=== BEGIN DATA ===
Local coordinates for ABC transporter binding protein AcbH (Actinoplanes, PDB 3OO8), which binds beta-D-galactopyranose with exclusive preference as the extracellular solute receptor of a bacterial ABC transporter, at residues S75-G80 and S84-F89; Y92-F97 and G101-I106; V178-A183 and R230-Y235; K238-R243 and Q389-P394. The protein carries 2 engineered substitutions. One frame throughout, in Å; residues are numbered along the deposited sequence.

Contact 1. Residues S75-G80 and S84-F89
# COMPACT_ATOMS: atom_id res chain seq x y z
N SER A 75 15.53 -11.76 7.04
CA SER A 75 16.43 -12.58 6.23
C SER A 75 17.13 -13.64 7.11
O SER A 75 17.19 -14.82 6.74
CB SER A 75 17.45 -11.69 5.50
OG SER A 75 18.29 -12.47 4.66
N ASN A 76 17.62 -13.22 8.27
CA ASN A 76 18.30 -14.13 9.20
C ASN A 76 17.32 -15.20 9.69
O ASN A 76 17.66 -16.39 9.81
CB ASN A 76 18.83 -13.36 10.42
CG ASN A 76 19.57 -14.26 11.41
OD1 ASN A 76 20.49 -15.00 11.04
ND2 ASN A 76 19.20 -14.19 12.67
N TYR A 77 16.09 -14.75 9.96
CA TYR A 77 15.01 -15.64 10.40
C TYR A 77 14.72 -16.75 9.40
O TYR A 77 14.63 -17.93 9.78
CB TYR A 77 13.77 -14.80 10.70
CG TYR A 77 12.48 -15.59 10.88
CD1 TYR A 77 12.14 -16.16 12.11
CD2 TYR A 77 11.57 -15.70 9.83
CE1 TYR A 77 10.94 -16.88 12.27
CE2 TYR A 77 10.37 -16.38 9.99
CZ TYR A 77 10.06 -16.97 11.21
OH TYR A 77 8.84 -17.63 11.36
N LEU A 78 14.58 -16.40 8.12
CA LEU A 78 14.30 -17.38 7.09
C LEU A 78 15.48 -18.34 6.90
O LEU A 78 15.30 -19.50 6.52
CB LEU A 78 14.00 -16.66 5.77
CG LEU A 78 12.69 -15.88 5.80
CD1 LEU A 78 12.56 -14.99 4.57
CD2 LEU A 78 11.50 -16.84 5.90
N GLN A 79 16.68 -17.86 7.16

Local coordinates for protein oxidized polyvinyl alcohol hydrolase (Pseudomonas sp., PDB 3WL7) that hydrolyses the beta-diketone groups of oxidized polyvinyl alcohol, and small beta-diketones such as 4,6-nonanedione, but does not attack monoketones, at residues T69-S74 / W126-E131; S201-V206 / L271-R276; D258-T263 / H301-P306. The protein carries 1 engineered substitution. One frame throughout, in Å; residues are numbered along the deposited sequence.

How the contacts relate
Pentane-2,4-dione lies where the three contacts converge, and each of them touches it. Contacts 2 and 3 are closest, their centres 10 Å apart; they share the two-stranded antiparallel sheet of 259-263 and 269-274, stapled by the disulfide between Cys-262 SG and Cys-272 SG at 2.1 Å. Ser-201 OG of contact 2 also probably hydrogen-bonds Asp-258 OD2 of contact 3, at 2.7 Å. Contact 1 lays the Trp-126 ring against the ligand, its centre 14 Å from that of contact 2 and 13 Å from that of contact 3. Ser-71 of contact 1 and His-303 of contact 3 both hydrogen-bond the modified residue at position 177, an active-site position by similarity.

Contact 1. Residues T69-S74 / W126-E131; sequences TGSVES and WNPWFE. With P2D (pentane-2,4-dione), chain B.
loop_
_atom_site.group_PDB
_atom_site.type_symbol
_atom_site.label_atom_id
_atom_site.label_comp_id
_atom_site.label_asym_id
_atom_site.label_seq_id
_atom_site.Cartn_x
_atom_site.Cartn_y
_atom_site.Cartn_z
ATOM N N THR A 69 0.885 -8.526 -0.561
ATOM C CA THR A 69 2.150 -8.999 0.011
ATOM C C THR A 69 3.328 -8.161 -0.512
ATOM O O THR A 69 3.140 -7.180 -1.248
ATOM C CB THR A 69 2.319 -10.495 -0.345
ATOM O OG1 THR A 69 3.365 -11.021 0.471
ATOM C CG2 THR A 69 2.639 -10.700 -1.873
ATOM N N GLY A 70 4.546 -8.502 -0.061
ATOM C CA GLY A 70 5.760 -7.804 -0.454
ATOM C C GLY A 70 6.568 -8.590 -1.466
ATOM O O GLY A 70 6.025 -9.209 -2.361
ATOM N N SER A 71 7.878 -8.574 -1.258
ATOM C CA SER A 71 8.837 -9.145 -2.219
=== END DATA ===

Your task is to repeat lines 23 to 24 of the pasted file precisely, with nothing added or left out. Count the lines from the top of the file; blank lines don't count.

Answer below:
CG TYR A 77 12.48 -15.59 10.88
CD1 TYR A 77 12.14 -16.16 12.11